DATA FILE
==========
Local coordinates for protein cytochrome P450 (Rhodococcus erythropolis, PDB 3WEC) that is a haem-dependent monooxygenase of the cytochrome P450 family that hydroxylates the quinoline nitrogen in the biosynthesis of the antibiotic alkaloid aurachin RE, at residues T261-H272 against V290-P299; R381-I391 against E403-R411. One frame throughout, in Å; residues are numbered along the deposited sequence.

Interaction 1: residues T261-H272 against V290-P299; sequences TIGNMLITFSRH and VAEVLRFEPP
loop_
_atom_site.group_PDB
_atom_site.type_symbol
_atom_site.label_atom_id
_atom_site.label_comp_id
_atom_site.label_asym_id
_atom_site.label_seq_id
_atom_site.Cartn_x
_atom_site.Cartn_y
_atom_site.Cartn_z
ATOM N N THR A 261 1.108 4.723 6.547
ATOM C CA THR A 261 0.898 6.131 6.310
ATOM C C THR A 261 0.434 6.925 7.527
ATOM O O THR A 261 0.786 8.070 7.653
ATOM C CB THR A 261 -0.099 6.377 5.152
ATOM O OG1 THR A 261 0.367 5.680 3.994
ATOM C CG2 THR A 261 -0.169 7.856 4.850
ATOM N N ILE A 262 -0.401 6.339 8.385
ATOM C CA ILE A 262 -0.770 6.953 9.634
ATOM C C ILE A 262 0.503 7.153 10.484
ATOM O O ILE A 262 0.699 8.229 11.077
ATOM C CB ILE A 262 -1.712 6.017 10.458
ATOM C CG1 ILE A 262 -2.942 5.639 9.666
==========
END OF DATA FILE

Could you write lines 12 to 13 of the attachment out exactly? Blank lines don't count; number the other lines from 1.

_atom_site.Cartn_z
ATOM N N THR A 261 1.108 4.723 6.547